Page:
Ren Bin Yang, Julien Bachmann, Eckhard Pippel, Andreas Berger, Jörg Woltersdorf, Ulrich Gösele and Kornelius Nielsch

      Article first published online: 21 APR 2009 | DOI: 10.1002/adma.200803436

      Thumbnail image of graphical abstract

      Antimony sulfide and antimony selenide nanowires are prepared in an original pulsed vapor-liquid-solid growth mode. The molecular precursors are not mixed together in the gas phase; therefore the chemical reaction forming the solid only occurs in the gold catalyst. The material is stoichiometric and highly crystalline. Wires consisting of Sb2S3 and Sb2Se3 segments can be obtained with the same process.

    4. SERS-Coded Gold Nanorods as a Multifunctional Platform for Densely Multiplexed Near-Infrared Imaging and Photothermal Heating (pages 3175–3180)

      Geoffrey von Maltzahn, Andrea Centrone, Ji-Ho Park, Renuka Ramanathan, Michael J. Sailor, T. Alan Hatton and Sangeeta N. Bhatia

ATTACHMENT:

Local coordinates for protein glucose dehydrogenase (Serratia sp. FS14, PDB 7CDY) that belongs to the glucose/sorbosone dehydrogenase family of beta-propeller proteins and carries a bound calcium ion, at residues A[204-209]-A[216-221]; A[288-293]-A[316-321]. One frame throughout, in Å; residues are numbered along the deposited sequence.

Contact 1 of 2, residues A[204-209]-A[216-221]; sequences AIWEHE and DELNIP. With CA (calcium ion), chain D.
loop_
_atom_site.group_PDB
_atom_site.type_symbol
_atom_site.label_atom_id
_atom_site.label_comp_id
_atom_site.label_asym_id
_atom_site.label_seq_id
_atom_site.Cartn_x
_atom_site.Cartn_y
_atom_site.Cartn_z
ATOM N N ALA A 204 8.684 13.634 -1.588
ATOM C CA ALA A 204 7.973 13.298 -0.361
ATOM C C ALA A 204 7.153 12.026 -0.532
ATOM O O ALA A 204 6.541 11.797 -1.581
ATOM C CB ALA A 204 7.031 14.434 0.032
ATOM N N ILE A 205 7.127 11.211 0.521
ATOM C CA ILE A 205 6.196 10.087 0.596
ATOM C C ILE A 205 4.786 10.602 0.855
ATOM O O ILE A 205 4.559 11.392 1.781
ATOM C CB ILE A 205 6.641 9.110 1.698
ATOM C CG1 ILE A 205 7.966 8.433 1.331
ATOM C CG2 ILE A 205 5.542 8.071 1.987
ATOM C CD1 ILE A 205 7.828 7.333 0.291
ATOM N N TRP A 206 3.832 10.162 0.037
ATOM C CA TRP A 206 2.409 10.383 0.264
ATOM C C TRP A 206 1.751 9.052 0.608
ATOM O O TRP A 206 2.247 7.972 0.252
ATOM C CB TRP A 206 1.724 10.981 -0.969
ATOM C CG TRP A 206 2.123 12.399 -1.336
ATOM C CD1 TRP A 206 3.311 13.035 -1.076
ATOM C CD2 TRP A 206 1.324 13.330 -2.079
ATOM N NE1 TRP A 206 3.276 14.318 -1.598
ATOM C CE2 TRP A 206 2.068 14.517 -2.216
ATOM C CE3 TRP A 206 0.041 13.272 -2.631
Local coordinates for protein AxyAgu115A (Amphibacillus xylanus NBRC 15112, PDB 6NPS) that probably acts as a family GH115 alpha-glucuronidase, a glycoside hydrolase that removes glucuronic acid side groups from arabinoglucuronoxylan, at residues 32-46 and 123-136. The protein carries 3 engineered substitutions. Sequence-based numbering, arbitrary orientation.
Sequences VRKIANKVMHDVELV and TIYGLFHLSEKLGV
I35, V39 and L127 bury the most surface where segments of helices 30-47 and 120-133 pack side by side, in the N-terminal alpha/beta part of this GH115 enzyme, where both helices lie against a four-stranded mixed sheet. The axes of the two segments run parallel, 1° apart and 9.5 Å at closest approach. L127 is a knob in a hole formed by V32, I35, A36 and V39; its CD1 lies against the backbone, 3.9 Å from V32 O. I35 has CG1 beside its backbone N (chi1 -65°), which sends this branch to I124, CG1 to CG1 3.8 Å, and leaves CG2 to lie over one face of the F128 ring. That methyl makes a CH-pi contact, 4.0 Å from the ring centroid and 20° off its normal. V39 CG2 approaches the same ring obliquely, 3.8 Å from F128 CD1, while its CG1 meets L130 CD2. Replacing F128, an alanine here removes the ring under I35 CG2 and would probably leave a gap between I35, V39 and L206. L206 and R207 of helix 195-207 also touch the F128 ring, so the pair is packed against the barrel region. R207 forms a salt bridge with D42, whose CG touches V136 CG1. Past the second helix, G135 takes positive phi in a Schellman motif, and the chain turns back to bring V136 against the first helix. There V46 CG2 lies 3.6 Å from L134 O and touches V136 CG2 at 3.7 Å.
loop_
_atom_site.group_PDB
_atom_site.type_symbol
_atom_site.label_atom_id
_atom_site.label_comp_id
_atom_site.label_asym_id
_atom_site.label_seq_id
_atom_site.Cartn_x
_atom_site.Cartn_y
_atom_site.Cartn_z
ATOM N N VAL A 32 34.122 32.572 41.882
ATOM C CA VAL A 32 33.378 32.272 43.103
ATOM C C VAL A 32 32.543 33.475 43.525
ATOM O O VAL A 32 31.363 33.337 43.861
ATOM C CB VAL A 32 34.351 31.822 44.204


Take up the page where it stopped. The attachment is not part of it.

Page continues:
Article first published online: 20 APR 2009 | DOI: 10.1002/adma.200803464

      Thumbnail image of graphical abstract

      Screening nanorods coated with a mixture of SERS active molecules and biocompatible polymer identifies three formulations that may be uniquely distinguished in vivo over a spectral bandwidth of only 6 nm in the near-infrared (a spectral multiplexing density over an order of magnitude greater than attainable with semiconductor quantum dots, organic fluorochromes, and Raleigh scattering nanoparticle imaging approaches), while providing intense photothermal heating for cancer therapy.

    5. Luminescent Solar Concentrators Employing Phycobilisomes (pages 3181–3185)

      Carlijn L. Mulder, Luke Theogarajan, Michael Currie, Jonathan K. Mapel, Marc A. Baldo, Michael Vaughn, Paul Willard, Barry D. Bruce, Mark W. Moss, Clifford E. McLain and John P. Morseman